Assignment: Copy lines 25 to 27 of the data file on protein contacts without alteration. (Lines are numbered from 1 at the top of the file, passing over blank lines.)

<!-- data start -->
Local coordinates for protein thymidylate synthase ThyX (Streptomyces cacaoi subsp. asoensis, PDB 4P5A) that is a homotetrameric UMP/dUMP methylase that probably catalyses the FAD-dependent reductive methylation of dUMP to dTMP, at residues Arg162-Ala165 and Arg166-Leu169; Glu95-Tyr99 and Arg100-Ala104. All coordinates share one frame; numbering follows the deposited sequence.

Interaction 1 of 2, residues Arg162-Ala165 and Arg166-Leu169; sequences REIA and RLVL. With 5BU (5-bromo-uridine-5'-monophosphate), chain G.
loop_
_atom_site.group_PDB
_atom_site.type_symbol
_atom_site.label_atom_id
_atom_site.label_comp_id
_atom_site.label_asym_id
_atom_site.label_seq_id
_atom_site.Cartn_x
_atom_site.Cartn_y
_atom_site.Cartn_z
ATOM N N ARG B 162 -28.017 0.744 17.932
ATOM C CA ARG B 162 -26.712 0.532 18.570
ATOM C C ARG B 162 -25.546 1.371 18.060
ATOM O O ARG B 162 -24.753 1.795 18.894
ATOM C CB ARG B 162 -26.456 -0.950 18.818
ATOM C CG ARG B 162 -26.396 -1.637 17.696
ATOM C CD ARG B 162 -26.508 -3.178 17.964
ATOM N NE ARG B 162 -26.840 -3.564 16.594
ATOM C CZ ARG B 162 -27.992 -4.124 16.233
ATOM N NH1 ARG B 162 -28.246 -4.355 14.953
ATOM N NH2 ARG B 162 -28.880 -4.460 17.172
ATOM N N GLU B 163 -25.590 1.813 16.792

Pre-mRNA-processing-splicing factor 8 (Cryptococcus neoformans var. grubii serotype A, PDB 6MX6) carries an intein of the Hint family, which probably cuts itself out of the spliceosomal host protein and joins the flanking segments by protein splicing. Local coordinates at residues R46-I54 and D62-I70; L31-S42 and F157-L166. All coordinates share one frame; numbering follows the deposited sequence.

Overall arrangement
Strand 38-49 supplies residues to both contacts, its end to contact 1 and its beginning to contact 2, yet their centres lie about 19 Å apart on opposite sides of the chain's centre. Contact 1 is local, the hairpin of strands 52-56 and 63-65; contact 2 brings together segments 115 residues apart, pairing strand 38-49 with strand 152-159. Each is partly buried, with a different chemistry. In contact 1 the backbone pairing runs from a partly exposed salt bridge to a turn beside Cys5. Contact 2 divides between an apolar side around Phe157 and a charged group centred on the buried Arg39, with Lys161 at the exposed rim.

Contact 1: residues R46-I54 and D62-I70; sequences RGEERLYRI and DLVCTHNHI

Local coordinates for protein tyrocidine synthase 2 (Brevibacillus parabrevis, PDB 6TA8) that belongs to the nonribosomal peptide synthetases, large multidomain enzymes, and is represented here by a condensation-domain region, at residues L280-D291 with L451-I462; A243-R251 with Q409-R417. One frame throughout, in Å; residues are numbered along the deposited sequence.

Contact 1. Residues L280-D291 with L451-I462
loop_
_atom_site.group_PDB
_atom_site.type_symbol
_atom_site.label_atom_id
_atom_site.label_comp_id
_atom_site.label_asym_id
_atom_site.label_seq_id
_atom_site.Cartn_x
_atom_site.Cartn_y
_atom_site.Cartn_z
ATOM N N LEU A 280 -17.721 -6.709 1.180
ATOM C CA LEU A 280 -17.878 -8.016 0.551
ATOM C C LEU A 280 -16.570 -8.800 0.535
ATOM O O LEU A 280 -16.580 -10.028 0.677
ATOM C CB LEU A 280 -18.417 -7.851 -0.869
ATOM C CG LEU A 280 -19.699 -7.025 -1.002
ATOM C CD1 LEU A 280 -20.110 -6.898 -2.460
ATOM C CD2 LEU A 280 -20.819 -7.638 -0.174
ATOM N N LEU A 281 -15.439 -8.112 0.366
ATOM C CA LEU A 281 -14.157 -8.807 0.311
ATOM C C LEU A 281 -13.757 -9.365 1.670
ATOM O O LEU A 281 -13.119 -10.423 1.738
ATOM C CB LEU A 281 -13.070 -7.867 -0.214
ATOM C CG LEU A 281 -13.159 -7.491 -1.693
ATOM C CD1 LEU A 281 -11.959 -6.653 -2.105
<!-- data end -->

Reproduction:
Pre-mRNA-processing-splicing factor 8 (Cryptococcus neoformans var. grubii serotype A, PDB 6MX6) carries an intein of the Hint family, which probably cuts itself out of the spliceosomal host protein and joins the flanking segments by protein splicing. Local coordinates at residues R46-I54 and D62-I70; L31-S42 and F157-L166. All coordinates share one frame; numbering follows the deposited sequence.

Overall arrangement
Strand 38-49 supplies residues to both contacts, its end to contact 1 and its beginning to contact 2, yet their centres lie about 19 Å apart on opposite sides of the chain's centre. Contact 1 is local, the hairpin of strands 52-56 and 63-65; contact 2 brings together segments 115 residues apart, pairing strand 38-49 with strand 152-159. Each is partly buried, with a different chemistry. In contact 1 the backbone pairing runs from a partly exposed salt bridge to a turn beside Cys5. Contact 2 divides between an apolar side around Phe157 and a charged group centred on the buried Arg39, with Lys161 at the exposed rim.